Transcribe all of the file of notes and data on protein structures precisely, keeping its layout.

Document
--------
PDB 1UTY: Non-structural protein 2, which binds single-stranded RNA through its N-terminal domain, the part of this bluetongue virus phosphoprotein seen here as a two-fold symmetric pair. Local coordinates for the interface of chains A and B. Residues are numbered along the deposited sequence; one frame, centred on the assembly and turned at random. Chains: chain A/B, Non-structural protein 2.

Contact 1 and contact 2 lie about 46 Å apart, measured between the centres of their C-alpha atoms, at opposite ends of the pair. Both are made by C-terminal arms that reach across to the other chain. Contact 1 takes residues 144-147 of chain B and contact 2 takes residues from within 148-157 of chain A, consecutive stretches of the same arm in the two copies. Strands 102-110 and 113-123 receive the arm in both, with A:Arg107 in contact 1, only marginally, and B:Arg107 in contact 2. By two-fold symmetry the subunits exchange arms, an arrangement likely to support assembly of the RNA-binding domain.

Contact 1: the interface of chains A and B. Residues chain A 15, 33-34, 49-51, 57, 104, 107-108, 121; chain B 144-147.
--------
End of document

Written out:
PDB 1UTY: Non-structural protein 2, which binds single-stranded RNA through its N-terminal domain, the part of this bluetongue virus phosphoprotein seen here as a two-fold symmetric pair. Local coordinates for the interface of chains A and B. Residues are numbered along the deposited sequence; one frame, centred on the assembly and turned at random. Chains: chain A/B, Non-structural protein 2.

Contact 1 and contact 2 lie about 46 Å apart, measured between the centres of their C-alpha atoms, at opposite ends of the pair. Both are made by C-terminal arms that reach across to the other chain. Contact 1 takes residues 144-147 of chain B and contact 2 takes residues from within 148-157 of chain A, consecutive stretches of the same arm in the two copies. Strands 102-110 and 113-123 receive the arm in both, with A:Arg107 in contact 1, only marginally, and B:Arg107 in contact 2. By two-fold symmetry the subunits exchange arms, an arrangement likely to support assembly of the RNA-binding domain.

Contact 1: the interface of chains A and B. Residues chain A 15, 33-34, 49-51, 57, 104, 107-108, 121; chain B 144-147.